01 Oct Understanding Histamines and Mast Cell Activation Syndrome (MCAS)
I recently encountered a 45 year old female in my clinic experiencing symptoms ranging from anxiety, depression and brain fog to nasal congestion, migraine headaches, watery eyes, runny nose, and bouts of tachycardia (racing heart). This patient was also struggling with debilitating chronic fatigue and acid reflux. Lastly, (and somewhat nonchalantly) the patient mentioned an annoying itching on her skin that had suddenly come on in the past year on her hands as well as frequent hives and rashes, which she was treating with daily over-the-counter antihistamines. I should also mention, she was diagnosed with Celiac Disease (biopsy confirmed) about 10 years prior.
As with pretty much all chronic health conditions, it’s always important to take a step back, look at the “Big Picture” and try to understand how various symptoms (and conditions) might be related. Interestingly, it was her allergy-type symptoms and itching skin (that the patient almost failed to mention) that tipped me off as a likely culprit of this wide array of symptoms: Mast Cell Activation Syndrome.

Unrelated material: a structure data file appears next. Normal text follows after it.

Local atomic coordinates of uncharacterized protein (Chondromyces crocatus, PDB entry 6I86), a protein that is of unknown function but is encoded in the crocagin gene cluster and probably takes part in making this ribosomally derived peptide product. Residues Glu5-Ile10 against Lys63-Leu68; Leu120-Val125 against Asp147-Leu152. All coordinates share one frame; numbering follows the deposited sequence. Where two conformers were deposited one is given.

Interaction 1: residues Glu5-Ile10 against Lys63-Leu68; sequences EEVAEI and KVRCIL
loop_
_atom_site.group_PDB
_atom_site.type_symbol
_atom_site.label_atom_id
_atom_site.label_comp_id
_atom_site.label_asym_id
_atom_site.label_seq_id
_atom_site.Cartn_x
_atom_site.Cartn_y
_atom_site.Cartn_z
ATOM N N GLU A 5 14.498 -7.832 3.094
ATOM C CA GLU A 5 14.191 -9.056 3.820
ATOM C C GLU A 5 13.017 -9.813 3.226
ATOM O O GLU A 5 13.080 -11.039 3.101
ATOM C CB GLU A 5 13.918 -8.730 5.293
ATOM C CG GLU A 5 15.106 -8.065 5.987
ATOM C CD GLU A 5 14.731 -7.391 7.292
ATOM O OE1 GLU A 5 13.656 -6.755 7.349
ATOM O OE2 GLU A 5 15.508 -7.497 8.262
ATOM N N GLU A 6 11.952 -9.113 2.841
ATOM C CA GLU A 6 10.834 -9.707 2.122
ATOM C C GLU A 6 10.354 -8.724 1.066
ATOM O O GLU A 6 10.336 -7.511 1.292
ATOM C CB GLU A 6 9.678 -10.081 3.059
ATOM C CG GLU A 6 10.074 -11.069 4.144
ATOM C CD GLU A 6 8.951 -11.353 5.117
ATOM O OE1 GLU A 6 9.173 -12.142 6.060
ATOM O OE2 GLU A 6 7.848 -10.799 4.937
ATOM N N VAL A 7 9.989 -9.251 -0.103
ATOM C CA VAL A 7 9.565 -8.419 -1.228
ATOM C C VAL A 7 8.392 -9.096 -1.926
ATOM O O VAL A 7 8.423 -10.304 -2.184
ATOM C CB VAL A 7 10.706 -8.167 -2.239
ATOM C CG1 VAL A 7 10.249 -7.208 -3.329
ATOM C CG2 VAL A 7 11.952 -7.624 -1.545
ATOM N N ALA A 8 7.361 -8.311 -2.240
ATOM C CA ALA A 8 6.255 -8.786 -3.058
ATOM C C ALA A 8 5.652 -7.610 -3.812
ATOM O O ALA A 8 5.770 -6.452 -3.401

I’ve written in the past about the differences between allergies, sensitivities, and intolerances. Well, here’s one more curve ball to throw at you regarding another exaggerated immune response that can be brought on by food, infections, mold, chemicals, and even stress which often have very similar symptoms.
Mast Cell Activation Syndrome
Mast cells are the white blood cells directly responsible for monitoring the innate immune system; the lead detector of viruses, bacteria, parasites, toxins, allergens, wounds and trauma. When a person comes in contact with a perceived threat, be it a problematic food, mold, virus (etc.) the body acts by releasing histamine and several other chemical mediators such as interleukins, prostaglandins, cytokines, and chemokines which are stored in the cytoplasm of mast cells (and basophils). These chemicals are intended to start the immune process of addressing potential threats to our body, which is why we often experience symptoms such as watery eyes, sneezing, itching, GI issues, and inflammation as the body attempts to protect itself from what it perceives as invaders.